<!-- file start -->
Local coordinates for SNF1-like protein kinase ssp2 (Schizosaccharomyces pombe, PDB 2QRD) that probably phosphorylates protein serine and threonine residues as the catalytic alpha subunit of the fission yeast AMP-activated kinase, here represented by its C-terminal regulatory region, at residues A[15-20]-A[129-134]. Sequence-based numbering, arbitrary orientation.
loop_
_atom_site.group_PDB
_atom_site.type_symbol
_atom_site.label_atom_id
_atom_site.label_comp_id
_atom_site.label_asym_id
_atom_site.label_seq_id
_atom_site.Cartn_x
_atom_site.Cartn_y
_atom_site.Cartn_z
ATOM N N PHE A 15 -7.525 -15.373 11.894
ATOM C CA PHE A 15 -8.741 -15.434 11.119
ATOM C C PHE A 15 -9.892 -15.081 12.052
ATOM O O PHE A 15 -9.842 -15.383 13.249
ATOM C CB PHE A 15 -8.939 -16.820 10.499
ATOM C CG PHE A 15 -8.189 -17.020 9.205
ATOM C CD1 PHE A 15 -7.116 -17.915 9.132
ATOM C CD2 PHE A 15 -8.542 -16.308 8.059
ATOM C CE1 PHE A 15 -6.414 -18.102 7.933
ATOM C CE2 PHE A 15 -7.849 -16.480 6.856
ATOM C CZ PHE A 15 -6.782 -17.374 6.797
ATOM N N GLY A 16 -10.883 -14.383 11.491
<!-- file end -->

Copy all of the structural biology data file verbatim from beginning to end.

Local coordinates for SNF1-like protein kinase ssp2 (Schizosaccharomyces pombe, PDB 2QRD) that probably phosphorylates protein serine and threonine residues as the catalytic alpha subunit of the fission yeast AMP-activated kinase, here represented by its C-terminal regulatory region, at residues A[15-20]-A[129-134]. Sequence-based numbering, arbitrary orientation.
loop_
_atom_site.group_PDB
_atom_site.type_symbol
_atom_site.label_atom_id
_atom_site.label_comp_id
_atom_site.label_asym_id
_atom_site.label_seq_id
_atom_site.Cartn_x
_atom_site.Cartn_y
_atom_site.Cartn_z
ATOM N N PHE A 15 -7.525 -15.373 11.894
ATOM C CA PHE A 15 -8.741 -15.434 11.119
ATOM C C PHE A 15 -9.892 -15.081 12.052
ATOM O O PHE A 15 -9.842 -15.383 13.249
ATOM C CB PHE A 15 -8.939 -16.820 10.499
ATOM C CG PHE A 15 -8.189 -17.020 9.205
ATOM C CD1 PHE A 15 -7.116 -17.915 9.132
ATOM C CD2 PHE A 15 -8.542 -16.308 8.059
ATOM C CE1 PHE A 15 -6.414 -18.102 7.933
ATOM C CE2 PHE A 15 -7.849 -16.480 6.856
ATOM C CZ PHE A 15 -6.782 -17.374 6.797
ATOM N N GLY A 16 -10.883 -14.383 11.491